In her radical ideas, Woodhull knew she pushed the limits. But how could the diseases of society be cured without speaking about them in plain language? In many ways, she invited the backlash that inevitably rose.
Early on, her critics attacked her personal life. At age fourteen, she had married Dr. Canning Woodhull. She soon bore two children, a lovely daughter Zulu Maude and a severely disabled son Brian. Dr. Canning proved a dissolute wreck, and the marriage broke apart. Woodhull remarried. Her husband Colonel James Blood played a large role in the sisters’ brokerage and publishing buisnesses and chaired Woodhull’s presidential campaign.
Woodhull’s extended family lived in the Murray Hill mansion she rented – her mother one bend away from the nuthouse, her father one step ahead of the sheriff, a host of unruly siblings, in-laws, nephews and nieces. In 1871, family squabbles spilled into the streets and then into the courts. Tales of violence, blackmail and insanity hit the press. The most damaging revelation was that Dr. Woodhull also lived there – two husbands under one roof and no one could tell a coherent story of when one marriage ended and the other began. Woodhull protested in a letter to the Times, saying her first husband, whose name she still bore, was ailing and incapable of caring for himself, Taking him in was not only her duty but “one of the most virtuous acts of my life." Who heard when the papers blared Free Love?
Yes, Free Love was another of the damning ideas Woodull espoused. In November 1971, she gave a speech in New York titled “And the Truth Shall Make You Free.” That night she portrayed her version of love as all about the sovereignty of the individual, about how society had no right to dictate how or with whom it was practiced. Her love was about freedom, about love infused with truth and purity. But her critics boiled all her controversial ideas down to this one and turned “free love” into an epithet equivalent to unbridled promiscuity.
Things deteriorated further when Woodhull took a sharp left turn. Section 12, an American branch of Karl Marx’s International Workingmen’s Association, elected her honorary president. The Paris Commune had just collapsed, and the French Government had executed its leaders. With tens of thousands watching, Woodhull and Claflin joined a mock funeral march to honor them as martyrs. Early in 1872, Woodhull delivered another sold-out speech on “The Impending Revolution.” She excoriated leading captialists, calling out her patron Vanderbilt and others for oppressing the working class. Though she strode off the stage to thundering applause and a rain of bouquets, the press excoriated her.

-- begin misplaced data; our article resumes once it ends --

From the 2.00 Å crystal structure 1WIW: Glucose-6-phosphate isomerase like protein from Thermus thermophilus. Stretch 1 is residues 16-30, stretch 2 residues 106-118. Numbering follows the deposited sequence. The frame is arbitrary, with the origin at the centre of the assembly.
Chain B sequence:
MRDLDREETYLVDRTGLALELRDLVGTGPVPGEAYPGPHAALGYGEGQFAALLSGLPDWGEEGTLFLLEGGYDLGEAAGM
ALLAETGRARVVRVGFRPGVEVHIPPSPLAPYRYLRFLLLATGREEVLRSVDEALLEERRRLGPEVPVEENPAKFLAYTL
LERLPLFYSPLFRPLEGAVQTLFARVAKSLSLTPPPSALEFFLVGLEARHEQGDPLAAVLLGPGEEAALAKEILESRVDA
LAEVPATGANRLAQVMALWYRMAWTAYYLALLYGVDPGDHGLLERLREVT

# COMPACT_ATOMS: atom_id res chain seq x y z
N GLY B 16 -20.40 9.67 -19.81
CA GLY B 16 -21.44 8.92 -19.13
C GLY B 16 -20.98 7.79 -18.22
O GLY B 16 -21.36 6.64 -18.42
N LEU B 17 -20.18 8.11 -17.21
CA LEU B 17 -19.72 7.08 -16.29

The culmination of her demonizing came in the form of a cartoon. The city’s renowned Thomas Nast, whose drawings of Boss Tweed and his Tammany Ring had done as much as anything to bring about their downfall playing out at this time, drew an infamous cartoon labeling Woodhull “Mrs. Satan.”
Within weeks of her nomination for president, Woodhull’s campaign disintegrated. Ostracized, accused of blackmail, evicted from home after home, Woodhull & Claflin’s Weekly shuttered, she was at last hauled into debtors’ court to declare she owned not even the clothes on her back. For weeks, as Woodhull and her family slept on the floor of the Broad Street office, she spiraled into despair.
Next: Part 4
A Novel of New Amsterdam
The Mevrouw Who Saved Manhattan
"[A] romp through the history of New Netherland that would surely have Petrus Stuyvesant complaining about the riot transpiring between its pages."
- de Halve Maen, Journal of the Holland Society of New York